Your personal credit score is very important when you apply for a small business loan. A bad score usually means a higher rate, and it often means you won’t be able to get a loan at all. Because everyone is interested in their credit score, you are also susceptible to credit scams and identity theft.
Mitch Lipka, writing for FOX Business, recently published some very good advice to help you avoid credit score and credit report scams. Basically, there are no shortcuts to repairing a bad credit score, and you should be very wary of anyone claiming anything else. “The only thing that will move your credit history (and therefore your score) in the right direction is a combination of good behavior and time,” said Jean Chatzky, personal finance expert for NBC’s Today show.
“Typical credit-repair scams involve promises to remove negative information from your credit reports, or to create new, unblemished credit reports for you by using an employer ID number (EIN) or a CPN (the initials for made-up “credit profile number” or “credit privacy number”) instead of your Social Security number,” said Susan Grant, Director of Consumer Protection for the National Consumers League. “The hallmark of these scams, as with scams in general, is the request for payment upfront. In fact, it’s against federal law for anyone offering to repair your credit record to ask for payment before they have achieved what they promised you. And you must be given a written contract at the onset that describes the services, the cost, and any guarantee of success.”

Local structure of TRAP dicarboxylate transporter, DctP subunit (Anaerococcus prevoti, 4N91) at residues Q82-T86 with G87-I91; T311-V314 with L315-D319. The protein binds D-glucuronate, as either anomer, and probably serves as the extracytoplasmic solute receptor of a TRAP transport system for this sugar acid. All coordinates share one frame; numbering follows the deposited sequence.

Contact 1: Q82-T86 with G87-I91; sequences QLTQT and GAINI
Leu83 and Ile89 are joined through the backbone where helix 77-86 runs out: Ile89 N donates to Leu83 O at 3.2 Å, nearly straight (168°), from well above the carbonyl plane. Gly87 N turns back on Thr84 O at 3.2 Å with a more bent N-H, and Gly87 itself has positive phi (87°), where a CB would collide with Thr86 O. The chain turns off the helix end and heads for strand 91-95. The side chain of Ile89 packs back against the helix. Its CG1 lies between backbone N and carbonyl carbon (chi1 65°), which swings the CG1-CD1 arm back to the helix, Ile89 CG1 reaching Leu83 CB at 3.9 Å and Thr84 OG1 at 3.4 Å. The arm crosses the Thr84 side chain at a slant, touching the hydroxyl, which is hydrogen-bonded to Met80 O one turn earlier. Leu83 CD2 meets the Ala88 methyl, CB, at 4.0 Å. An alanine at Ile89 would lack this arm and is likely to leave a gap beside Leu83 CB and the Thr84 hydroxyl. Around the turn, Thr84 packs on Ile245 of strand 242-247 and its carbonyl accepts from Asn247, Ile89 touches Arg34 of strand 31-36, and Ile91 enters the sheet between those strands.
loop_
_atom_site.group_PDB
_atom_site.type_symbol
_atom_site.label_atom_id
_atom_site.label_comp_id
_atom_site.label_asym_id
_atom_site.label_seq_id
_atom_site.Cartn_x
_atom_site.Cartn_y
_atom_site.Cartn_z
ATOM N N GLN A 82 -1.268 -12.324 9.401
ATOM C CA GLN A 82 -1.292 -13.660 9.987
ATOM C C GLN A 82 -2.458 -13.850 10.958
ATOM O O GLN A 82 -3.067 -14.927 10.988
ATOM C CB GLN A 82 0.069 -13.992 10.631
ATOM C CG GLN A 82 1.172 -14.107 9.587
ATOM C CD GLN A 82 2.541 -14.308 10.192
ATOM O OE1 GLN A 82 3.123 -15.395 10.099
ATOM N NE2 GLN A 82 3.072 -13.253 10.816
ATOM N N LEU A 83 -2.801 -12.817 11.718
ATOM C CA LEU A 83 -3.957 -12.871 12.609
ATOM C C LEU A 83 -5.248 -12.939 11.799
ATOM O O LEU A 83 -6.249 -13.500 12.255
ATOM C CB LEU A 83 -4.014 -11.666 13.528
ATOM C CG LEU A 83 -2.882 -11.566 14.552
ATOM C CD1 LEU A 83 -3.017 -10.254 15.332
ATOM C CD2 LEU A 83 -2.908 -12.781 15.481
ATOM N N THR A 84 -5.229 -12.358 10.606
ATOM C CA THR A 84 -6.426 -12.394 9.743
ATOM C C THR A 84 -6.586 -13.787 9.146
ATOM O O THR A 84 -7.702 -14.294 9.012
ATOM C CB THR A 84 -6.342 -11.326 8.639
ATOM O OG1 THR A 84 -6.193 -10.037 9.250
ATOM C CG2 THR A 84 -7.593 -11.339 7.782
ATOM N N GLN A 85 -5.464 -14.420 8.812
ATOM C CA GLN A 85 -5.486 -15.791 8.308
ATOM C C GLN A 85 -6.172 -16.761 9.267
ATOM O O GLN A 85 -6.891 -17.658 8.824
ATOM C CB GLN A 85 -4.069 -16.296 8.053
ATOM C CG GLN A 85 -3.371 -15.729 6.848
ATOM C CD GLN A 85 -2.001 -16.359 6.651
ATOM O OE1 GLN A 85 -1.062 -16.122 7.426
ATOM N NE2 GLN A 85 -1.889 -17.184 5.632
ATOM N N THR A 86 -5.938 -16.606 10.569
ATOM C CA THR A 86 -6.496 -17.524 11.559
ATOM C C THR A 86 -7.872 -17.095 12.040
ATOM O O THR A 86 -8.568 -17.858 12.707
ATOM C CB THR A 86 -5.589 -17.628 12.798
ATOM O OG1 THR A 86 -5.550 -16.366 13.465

The truth is, nobody can remove legitimate information from your credit report. The good news is, if there are mistakes, the credit bureaus want to fix them—it doesn’t do them any good to report inaccurate information to creditors. So don’t hesitate to make them aware of errors on your report. That’s not to say they won’t want you to document any errors you find with real evidence, but it’s worth the work of going through the process if it will help your report.
But remember, “The truth is that no one can remove negative information from your credit report, it’s illegal to obtain an EIN under false pretenses, a CPN doesn’t exist, and, if you are provided a stolen Social Security number to use, which sometimes happens, that could also land you in hot water,” said Grant.